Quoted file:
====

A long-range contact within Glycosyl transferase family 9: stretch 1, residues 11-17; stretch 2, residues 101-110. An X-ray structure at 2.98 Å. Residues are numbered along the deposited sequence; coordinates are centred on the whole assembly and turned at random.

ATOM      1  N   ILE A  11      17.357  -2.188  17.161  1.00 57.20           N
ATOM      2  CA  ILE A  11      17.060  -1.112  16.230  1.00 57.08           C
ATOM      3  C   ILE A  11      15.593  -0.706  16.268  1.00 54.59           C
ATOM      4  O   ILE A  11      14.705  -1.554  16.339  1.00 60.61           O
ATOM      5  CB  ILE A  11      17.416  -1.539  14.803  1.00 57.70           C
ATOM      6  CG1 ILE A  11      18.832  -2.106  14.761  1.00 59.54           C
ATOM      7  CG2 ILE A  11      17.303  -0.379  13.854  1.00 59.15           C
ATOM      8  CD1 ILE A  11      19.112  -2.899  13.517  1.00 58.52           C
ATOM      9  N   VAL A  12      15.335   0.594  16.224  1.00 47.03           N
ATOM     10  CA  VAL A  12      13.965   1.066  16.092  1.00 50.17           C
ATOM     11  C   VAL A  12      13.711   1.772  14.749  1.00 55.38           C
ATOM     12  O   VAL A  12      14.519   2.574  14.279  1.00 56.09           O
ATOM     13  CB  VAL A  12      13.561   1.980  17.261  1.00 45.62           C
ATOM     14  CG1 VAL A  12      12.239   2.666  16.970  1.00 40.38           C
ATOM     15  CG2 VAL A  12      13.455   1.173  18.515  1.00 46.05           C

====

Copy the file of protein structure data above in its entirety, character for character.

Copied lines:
A long-range contact within Glycosyl transferase family 9: stretch 1, residues 11-17; stretch 2, residues 101-110. An X-ray structure at 2.98 Å. Residues are numbered along the deposited sequence; coordinates are centred on the whole assembly and turned at random.

ATOM      1  N   ILE A  11      17.357  -2.188  17.161  1.00 57.20           N
ATOM      2  CA  ILE A  11      17.060  -1.112  16.230  1.00 57.08           C
ATOM      3  C   ILE A  11      15.593  -0.706  16.268  1.00 54.59           C
ATOM      4  O   ILE A  11      14.705  -1.554  16.339  1.00 60.61           O
ATOM      5  CB  ILE A  11      17.416  -1.539  14.803  1.00 57.70           C
ATOM      6  CG1 ILE A  11      18.832  -2.106  14.761  1.00 59.54           C
ATOM      7  CG2 ILE A  11      17.303  -0.379  13.854  1.00 59.15           C
ATOM      8  CD1 ILE A  11      19.112  -2.899  13.517  1.00 58.52           C
ATOM      9  N   VAL A  12      15.335   0.594  16.224  1.00 47.03           N
ATOM     10  CA  VAL A  12      13.965   1.066  16.092  1.00 50.17           C
ATOM     11  C   VAL A  12      13.711   1.772  14.749  1.00 55.38           C
ATOM     12  O   VAL A  12      14.519   2.574  14.279  1.00 56.09           O
ATOM     13  CB  VAL A  12      13.561   1.980  17.261  1.00 45.62           C
ATOM     14  CG1 VAL A  12      12.239   2.666  16.970  1.00 40.38           C
ATOM     15  CG2 VAL A  12      13.455   1.173  18.515  1.00 46.05           C